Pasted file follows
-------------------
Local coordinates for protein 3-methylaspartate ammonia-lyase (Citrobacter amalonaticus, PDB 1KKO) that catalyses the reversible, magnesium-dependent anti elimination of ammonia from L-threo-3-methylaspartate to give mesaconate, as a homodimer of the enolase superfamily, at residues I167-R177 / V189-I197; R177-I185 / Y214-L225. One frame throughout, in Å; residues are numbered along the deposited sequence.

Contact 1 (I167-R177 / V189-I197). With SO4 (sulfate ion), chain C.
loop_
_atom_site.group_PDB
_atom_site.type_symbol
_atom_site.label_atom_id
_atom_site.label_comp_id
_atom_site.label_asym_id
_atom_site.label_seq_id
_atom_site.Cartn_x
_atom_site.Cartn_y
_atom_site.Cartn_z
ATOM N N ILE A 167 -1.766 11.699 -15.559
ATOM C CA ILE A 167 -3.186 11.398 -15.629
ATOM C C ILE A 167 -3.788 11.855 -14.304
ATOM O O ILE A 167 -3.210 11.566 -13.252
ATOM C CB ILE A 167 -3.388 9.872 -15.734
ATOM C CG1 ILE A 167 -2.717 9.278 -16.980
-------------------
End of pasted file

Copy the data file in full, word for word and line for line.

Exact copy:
Local coordinates for protein 3-methylaspartate ammonia-lyase (Citrobacter amalonaticus, PDB 1KKO) that catalyses the reversible, magnesium-dependent anti elimination of ammonia from L-threo-3-methylaspartate to give mesaconate, as a homodimer of the enolase superfamily, at residues I167-R177 / V189-I197; R177-I185 / Y214-L225. One frame throughout, in Å; residues are numbered along the deposited sequence.

Contact 1 (I167-R177 / V189-I197). With SO4 (sulfate ion), chain C.
loop_
_atom_site.group_PDB
_atom_site.type_symbol
_atom_site.label_atom_id
_atom_site.label_comp_id
_atom_site.label_asym_id
_atom_site.label_seq_id
_atom_site.Cartn_x
_atom_site.Cartn_y
_atom_site.Cartn_z
ATOM N N ILE A 167 -1.766 11.699 -15.559
ATOM C CA ILE A 167 -3.186 11.398 -15.629
ATOM C C ILE A 167 -3.788 11.855 -14.304
ATOM O O ILE A 167 -3.210 11.566 -13.252
ATOM C CB ILE A 167 -3.388 9.872 -15.734
ATOM C CG1 ILE A 167 -2.717 9.278 -16.980